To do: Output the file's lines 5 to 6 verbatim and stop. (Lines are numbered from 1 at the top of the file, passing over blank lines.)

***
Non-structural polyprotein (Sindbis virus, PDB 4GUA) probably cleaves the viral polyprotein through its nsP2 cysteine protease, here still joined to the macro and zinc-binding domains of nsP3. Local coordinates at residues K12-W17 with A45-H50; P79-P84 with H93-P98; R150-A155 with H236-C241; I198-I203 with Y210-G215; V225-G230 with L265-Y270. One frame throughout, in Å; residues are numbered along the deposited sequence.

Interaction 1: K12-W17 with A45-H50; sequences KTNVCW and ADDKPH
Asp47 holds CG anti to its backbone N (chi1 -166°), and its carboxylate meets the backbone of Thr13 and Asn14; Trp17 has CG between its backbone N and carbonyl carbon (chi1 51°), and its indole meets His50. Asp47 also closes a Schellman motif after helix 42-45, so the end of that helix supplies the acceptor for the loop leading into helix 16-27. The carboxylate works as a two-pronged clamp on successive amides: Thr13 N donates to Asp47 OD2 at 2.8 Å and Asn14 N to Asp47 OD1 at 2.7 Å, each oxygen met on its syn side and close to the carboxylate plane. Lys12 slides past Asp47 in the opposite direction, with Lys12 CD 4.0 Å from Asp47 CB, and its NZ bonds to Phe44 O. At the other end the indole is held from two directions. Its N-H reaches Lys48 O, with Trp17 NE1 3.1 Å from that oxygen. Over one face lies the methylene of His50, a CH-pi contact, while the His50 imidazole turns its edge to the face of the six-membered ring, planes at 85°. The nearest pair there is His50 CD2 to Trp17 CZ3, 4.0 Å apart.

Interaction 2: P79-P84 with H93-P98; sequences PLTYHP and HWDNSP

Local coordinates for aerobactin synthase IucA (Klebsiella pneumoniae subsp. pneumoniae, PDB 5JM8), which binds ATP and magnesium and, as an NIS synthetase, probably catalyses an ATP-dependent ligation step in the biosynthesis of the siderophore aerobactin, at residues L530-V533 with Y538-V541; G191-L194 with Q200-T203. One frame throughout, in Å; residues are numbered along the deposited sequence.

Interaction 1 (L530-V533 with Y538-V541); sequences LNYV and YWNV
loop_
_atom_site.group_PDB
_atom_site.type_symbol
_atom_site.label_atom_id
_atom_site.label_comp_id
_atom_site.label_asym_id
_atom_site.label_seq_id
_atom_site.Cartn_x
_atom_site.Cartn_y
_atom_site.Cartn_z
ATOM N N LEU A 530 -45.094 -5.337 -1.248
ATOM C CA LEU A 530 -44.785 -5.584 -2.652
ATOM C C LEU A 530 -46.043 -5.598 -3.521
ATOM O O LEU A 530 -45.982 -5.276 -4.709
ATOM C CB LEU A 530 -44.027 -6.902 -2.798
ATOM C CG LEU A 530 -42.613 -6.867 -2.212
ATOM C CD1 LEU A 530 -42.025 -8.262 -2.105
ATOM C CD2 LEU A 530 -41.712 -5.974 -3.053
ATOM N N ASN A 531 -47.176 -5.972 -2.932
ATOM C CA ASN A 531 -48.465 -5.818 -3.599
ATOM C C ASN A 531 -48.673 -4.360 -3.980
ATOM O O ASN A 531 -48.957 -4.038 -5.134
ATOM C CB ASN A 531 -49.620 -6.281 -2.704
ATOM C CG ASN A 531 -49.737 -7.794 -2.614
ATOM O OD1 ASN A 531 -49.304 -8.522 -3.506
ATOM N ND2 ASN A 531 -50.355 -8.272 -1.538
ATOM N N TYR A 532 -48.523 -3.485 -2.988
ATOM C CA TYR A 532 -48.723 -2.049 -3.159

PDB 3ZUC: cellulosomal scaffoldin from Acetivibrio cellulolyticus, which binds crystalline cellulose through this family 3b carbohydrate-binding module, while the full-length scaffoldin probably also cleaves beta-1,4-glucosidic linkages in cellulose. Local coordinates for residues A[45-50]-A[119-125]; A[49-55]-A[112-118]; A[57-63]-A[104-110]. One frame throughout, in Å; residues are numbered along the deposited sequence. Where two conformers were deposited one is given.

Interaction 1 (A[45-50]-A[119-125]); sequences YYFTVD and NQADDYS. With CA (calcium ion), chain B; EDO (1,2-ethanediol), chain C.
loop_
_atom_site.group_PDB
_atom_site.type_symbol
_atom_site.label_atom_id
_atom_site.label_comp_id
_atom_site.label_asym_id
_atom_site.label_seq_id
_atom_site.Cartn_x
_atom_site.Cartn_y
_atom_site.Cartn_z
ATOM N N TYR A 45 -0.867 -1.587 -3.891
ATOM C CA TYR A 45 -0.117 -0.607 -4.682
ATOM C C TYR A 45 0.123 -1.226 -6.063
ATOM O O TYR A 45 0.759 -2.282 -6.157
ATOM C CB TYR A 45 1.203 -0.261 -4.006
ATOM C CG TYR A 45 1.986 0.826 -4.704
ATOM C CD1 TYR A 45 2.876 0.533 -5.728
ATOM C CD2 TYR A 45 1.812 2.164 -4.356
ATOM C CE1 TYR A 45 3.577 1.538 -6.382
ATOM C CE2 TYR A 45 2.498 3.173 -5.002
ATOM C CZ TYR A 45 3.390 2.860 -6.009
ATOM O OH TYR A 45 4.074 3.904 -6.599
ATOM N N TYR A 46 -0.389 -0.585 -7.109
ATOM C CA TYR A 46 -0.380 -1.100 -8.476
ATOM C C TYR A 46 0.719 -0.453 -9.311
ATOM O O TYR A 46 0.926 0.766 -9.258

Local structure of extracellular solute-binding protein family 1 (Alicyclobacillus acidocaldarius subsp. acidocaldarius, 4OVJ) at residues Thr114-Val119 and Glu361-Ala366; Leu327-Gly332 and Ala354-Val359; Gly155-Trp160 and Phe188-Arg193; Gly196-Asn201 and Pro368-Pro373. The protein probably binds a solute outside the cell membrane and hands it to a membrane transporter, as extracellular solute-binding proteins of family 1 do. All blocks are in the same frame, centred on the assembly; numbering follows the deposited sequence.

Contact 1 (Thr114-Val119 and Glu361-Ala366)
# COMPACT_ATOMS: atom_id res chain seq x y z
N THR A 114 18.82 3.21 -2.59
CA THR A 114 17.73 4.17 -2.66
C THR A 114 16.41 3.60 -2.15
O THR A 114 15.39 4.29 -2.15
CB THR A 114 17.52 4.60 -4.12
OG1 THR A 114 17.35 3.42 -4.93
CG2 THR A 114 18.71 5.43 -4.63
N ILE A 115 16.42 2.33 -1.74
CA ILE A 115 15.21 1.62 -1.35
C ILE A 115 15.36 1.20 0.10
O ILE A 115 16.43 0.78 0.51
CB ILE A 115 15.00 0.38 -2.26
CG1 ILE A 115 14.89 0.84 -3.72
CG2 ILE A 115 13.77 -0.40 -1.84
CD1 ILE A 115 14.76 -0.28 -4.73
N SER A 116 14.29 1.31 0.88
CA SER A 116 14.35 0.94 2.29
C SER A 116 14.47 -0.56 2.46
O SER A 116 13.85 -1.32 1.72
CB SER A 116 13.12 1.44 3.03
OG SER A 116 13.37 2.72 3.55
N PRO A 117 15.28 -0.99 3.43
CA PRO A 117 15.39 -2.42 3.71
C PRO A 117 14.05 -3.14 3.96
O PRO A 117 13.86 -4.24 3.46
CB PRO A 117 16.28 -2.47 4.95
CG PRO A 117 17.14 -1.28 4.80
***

Local coordinates for aerobactin synthase IucA (Klebsiella pneumoniae subsp. pneumoniae, PDB 5JM8), which binds ATP and magnesium and, as an NIS synthetase, probably catalyses an ATP-dependent ligation step in the biosynthesis of the siderophore aerobactin, at residues L530-V533 with Y538-V541; G191-L194 with Q200-T203. One frame throughout, in Å; residues are numbered along the deposited sequence.

Interaction 1 (L530-V533 with Y538-V541); sequences LNYV and YWNV